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The City of Burien is re-imagining the long-term future of our city through a coordinated planning effort combining major updates to the Comprehensive Plan, a new Transportation Master Plan, and an update to the Parks, Recreation and Open Space Plan.

Specifically, this planning process focuses on land use, economic development, human services, environmental protection, infrastructure, transportation, parks and open spaces, recreation programs, public art, and cultural services.

Results of this planning effort will guide policymaking, operational plans, and budgets for the next twenty years. It’s vital that community voice guides these important planning processes.


Comprehensive Plan

The City of Burien is embarking on a major update to its Comprehensive Plan. This effort will help Burien plan and build for the next few decades. Planning for this growth helps us build a city with an equitable, sustainable, and healthy future.    

Transportation Master Plan

The Transportation Master Plan helps determine our community’s current and future transportation needs, guiding how we invest in transportation over the next 20 years.

Parks, Recreation and Open Space Plan

The Parks, Recreation and Open Space Plan is a six-year strategic plan for the Parks, Recreation and Cultural Services Department. The plan will look at the existing conditions, identify gaps in facilities and programs, and offer strategies, projects, and programs to address those gaps.

Get Involved

Shape your city! Let us know what’s important to you by using the interactive map below. Need help navigating the map? This quick tutorial will help you get started.

Help shape the future of Burien:

  • Provide comments on the interactive map.
  • Mark your calendars for one of our upcoming events.
  • Subscribe to email updates using the form on this page.
  • Tell your friends and neighbors to get involved!

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Project Contact

Susan McLain, Community Development Director, Comprehensive Plan

Maiya Andrews, Public Works Director, Transportation Master Plan

Carolyn Hope, PaRCS Director, Parks, Recreation and Open Space Plan

SYC@burienwa.gov

Latest News

Project Timeline

August-November 2022

Community Visioning

Develop a shared vision to guide planning and policy development.

November 2022-March 2023

Draft Strategies and Projects

Staff will communicate what we have heard to date and present draft strategies and projects for feedback.

May 2023-November 2023

Plan Development

Community will provide feedback on draft plans.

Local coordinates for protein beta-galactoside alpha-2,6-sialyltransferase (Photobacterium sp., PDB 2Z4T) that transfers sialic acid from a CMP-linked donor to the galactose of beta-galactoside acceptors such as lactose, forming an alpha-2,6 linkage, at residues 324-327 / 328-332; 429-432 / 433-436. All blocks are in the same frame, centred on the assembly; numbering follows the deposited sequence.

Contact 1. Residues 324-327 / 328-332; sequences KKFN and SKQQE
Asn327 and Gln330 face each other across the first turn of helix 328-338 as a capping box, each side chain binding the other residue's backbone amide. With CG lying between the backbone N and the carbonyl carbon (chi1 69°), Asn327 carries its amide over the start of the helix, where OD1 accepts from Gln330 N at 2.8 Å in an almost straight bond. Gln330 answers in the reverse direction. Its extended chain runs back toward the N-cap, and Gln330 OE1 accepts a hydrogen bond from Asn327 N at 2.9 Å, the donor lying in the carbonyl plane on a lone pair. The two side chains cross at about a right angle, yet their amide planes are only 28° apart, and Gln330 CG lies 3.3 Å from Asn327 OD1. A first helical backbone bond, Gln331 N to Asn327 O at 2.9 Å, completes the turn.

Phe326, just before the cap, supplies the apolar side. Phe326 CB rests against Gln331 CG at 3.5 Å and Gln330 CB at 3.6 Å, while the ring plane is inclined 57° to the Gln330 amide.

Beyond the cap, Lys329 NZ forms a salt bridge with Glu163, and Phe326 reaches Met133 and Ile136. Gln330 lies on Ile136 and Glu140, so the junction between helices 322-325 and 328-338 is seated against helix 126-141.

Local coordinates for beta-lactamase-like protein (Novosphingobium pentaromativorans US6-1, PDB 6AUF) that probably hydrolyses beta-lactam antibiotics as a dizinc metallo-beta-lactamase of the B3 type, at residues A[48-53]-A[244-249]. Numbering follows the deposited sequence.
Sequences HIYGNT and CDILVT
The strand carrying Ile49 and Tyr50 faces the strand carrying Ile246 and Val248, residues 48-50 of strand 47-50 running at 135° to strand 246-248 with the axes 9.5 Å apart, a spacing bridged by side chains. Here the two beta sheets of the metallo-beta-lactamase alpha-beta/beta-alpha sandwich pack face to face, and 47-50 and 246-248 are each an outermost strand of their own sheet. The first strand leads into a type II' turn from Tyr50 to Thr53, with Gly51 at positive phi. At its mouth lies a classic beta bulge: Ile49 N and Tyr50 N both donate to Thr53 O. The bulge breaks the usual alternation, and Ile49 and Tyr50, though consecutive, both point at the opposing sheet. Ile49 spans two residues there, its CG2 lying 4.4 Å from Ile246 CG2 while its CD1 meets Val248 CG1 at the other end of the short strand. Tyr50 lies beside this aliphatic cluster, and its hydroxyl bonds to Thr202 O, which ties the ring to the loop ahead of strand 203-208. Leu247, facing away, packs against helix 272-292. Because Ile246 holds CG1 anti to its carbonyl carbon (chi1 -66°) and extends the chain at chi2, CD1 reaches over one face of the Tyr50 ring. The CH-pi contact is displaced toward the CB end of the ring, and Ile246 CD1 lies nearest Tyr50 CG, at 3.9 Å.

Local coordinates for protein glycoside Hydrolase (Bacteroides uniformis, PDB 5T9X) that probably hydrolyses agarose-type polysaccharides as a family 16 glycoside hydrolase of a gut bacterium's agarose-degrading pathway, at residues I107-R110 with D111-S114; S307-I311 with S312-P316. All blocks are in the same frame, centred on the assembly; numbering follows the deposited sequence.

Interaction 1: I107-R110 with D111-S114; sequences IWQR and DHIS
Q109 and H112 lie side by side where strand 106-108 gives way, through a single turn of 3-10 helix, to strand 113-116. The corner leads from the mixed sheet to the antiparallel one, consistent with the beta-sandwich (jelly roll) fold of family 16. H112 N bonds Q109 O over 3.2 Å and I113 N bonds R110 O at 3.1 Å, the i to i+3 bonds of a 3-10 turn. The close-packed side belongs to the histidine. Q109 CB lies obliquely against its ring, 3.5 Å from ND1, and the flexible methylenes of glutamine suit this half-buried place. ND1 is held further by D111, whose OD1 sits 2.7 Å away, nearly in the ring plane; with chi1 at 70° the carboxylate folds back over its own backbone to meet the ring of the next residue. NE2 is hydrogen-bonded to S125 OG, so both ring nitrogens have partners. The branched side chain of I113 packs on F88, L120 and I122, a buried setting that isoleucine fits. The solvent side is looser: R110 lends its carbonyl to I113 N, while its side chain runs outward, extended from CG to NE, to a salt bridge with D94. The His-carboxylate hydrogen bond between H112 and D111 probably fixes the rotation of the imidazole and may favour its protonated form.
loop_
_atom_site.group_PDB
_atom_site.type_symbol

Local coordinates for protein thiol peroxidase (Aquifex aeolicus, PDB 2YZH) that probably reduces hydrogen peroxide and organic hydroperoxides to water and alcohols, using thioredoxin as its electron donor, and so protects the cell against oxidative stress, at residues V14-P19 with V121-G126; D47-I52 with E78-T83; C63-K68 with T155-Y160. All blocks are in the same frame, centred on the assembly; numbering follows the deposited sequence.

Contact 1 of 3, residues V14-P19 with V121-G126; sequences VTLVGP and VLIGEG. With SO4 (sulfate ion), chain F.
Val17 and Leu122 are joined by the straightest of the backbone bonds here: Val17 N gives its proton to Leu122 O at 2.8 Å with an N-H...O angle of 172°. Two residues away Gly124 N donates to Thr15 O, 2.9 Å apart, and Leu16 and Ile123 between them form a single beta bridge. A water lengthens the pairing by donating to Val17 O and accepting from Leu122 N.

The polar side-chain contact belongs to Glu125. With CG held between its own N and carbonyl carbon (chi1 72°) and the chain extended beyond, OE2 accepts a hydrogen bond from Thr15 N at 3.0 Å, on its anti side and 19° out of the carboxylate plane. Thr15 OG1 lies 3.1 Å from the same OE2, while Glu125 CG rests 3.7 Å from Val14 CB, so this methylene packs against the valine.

November 2023-March 2024

Legislative Process

Plans go before Burien City Council for review and approval. Public comment accepted.

March 2024

Plans Adopted

PROS Plan and TMP Plan adopted and incorporated into other updates to the Comprehensive Plan.

Share With Your Neighbors

The City of Burien is developing a budget for the 2023-2024 biennium. This budget will strive to reflect priorities set by the City’s new Strategic Plan and City’s current financial resources as well as the plan to invest federal pandemic recovery funding. The City Council will also continue discussion of the long-range financial plan, with a focus on addressing a projected budget gap in a few years.

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Provide feedback:


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Project Contact

Eric Christensen, Finance Director

finance@burienwa.gov

Latest News

Background Information

2021-2022 Budget
Glossary of Terms

Accounting System. The methods and records established to identify, assemble, analyze, classify, record and report a government’s transactions and to maintain accountability for the related assets and liabilities.

Accrual Basis. The recording of the financial effects on a government of transactions and other events and circumstances that have cash consequences for the government in the periods in which those transactions, events, and circumstances occur, rather than only in the periods in which cash is received or paid by the government.

Ad Valorem Tax. A tax based on value (e.g., a property tax).

Annual Budget. A budget applicable to a single fiscal year.

Appropriated Budget. The expenditure authority created by the appropriation bills or ordinances, which are signed into law, and the related estimated revenues. The appropriated budget would include all reserves, transfers, allocations, supplemental appropriations and other legally authorized legislative and executive changes.

Appropriation. A legal authorization granted by a legislative body to make expenditures and to incur obligations for specific purposes. An appropriation usually is limited in amount and time it may be expended.

Assessed Valuation. A valuation set upon real estate or other property by a government as a basis for levying taxes.